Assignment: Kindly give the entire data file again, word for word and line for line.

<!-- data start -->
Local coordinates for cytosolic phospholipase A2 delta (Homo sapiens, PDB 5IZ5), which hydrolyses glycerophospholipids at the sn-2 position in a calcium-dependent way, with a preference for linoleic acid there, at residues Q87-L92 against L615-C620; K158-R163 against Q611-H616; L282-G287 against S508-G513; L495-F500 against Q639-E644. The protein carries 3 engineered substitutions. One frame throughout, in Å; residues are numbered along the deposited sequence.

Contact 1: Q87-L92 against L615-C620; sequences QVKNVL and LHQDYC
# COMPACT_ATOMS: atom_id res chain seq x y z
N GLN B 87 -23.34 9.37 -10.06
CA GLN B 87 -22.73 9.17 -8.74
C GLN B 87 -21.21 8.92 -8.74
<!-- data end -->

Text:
Local coordinates for cytosolic phospholipase A2 delta (Homo sapiens, PDB 5IZ5), which hydrolyses glycerophospholipids at the sn-2 position in a calcium-dependent way, with a preference for linoleic acid there, at residues Q87-L92 against L615-C620; K158-R163 against Q611-H616; L282-G287 against S508-G513; L495-F500 against Q639-E644. The protein carries 3 engineered substitutions. One frame throughout, in Å; residues are numbered along the deposited sequence.

Contact 1: Q87-L92 against L615-C620; sequences QVKNVL and LHQDYC
# COMPACT_ATOMS: atom_id res chain seq x y z
N GLN B 87 -23.34 9.37 -10.06
CA GLN B 87 -22.73 9.17 -8.74
C GLN B 87 -21.21 8.92 -8.74